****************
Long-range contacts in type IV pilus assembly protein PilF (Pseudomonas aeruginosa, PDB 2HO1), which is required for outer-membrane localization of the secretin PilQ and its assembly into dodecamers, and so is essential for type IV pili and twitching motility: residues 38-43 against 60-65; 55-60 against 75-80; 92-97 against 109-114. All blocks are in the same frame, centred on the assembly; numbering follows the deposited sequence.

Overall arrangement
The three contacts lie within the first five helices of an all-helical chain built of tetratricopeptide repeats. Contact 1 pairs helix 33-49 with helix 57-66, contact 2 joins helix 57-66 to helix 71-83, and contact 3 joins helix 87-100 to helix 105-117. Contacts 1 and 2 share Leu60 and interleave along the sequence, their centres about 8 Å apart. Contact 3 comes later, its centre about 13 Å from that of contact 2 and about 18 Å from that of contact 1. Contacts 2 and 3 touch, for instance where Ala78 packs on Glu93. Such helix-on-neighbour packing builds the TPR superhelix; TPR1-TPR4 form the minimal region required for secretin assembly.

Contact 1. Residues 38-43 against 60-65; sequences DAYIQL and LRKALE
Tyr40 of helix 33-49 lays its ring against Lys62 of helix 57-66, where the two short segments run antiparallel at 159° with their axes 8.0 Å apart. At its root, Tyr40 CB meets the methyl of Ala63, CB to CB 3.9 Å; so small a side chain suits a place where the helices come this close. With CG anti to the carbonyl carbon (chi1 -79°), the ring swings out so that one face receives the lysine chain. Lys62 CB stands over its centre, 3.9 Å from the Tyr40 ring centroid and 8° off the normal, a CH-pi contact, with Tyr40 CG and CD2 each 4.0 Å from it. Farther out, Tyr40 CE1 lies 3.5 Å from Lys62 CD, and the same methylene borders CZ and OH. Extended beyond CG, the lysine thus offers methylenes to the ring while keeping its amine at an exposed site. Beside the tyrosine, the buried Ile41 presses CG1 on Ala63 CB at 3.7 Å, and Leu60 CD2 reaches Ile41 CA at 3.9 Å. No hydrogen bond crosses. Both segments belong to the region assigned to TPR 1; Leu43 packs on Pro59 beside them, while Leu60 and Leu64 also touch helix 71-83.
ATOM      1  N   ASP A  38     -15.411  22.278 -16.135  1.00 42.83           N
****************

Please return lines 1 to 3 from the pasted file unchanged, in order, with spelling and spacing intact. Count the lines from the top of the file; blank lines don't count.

Long-range contacts in type IV pilus assembly protein PilF (Pseudomonas aeruginosa, PDB 2HO1), which is required for outer-membrane localization of the secretin PilQ and its assembly into dodecamers, and so is essential for type IV pili and twitching motility: residues 38-43 against 60-65; 55-60 against 75-80; 92-97 against 109-114. All blocks are in the same frame, centred on the assembly; numbering follows the deposited sequence.

Overall arrangement
The three contacts lie within the first five helices of an all-helical chain built of tetratricopeptide repeats. Contact 1 pairs helix 33-49 with helix 57-66, contact 2 joins helix 57-66 to helix 71-83, and contact 3 joins helix 87-100 to helix 105-117. Contacts 1 and 2 share Leu60 and interleave along the sequence, their centres about 8 Å apart. Contact 3 comes later, its centre about 13 Å from that of contact 2 and about 18 Å from that of contact 1. Contacts 2 and 3 touch, for instance where Ala78 packs on Glu93. Such helix-on-neighbour packing builds the TPR superhelix; TPR1-TPR4 form the minimal region required for secretin assembly.